Not so smart

America Second: How America’s Elites Are Making China Stronger|
By Isaac Stone Fish
Scribe, $33, 288 pages

America Second is a book that shows how experts can make terrible misjudgments. Fish, a journalist and consultant with long experience of China, tracks through how people who should know better have thoroughly mis-read China over several decades.

He has a particular ire for Henry Kissinger, who has made a lot of money out of advising clients to ‘build trust’ with the Chinese leaders. He also has a position on the advisory board of the state-owned China Development Bank. There is a long list of high-profile diplomats and dignitaries, such as Madeleine Albright, who argue that the US should not treat China as a geopolitical competitor, regardless of its actions.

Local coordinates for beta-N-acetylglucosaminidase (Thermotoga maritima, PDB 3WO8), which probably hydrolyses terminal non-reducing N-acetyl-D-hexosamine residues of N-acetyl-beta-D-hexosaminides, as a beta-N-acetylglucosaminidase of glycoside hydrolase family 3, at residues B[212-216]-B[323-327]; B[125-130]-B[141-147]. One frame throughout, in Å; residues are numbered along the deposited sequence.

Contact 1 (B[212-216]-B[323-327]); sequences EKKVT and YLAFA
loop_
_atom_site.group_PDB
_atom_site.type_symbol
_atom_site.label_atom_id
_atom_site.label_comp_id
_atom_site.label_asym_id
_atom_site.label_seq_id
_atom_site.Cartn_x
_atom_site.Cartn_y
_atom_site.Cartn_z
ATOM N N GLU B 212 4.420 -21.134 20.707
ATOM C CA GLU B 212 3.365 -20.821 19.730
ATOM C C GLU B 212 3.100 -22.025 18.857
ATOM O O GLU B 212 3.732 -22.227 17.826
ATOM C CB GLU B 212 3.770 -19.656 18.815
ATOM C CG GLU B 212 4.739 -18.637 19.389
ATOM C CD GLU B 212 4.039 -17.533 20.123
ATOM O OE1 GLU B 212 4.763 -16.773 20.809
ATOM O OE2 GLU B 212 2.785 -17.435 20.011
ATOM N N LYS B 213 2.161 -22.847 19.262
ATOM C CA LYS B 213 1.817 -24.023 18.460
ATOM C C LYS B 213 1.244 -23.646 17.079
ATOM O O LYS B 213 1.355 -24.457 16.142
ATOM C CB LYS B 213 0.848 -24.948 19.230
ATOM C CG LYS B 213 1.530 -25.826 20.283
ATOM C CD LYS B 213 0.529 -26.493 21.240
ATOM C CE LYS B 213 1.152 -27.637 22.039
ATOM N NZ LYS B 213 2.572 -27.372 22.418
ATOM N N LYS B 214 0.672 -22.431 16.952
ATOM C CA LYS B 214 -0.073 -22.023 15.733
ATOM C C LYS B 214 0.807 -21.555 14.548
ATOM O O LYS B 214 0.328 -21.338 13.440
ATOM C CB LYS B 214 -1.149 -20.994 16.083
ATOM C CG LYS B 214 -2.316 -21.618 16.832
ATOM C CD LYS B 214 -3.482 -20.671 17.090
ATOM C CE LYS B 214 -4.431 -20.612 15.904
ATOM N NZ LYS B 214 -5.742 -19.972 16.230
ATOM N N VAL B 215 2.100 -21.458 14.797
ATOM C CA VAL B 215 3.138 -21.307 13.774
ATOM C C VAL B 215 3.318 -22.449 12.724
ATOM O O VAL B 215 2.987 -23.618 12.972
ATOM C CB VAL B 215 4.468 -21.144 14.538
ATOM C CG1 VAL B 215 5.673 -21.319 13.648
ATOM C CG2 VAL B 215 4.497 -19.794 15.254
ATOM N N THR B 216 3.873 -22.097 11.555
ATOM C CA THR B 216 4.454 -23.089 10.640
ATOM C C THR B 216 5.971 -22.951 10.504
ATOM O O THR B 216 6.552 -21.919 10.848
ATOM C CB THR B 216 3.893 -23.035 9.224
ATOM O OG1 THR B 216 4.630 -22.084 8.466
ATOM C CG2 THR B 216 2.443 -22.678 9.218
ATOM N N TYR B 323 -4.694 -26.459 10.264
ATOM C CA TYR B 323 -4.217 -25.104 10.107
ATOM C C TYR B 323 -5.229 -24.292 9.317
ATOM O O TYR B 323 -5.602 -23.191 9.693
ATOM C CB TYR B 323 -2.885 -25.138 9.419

Some appear to genuinely believe that engagement will gradually guide China down a more liberal road. The larger the economic stake for China in the global economy, they say, the less likely it is to resort to force. It is an interesting theory, and it is a shame that it does not fit the facts of the past two decades.

There are other apologists, notably Disney chairman Bob Iger, who are simply interested in the money associated with China’s huge market. They argue that trying to isolate China is both impossible and will undercut the strength of the US economy. Personal interests coincide with national interest. Convenient.

This is enlightening and somewhat scary. Think of the book as further proof, if any was needed, that the best and brightest are never as smart as they think they are.

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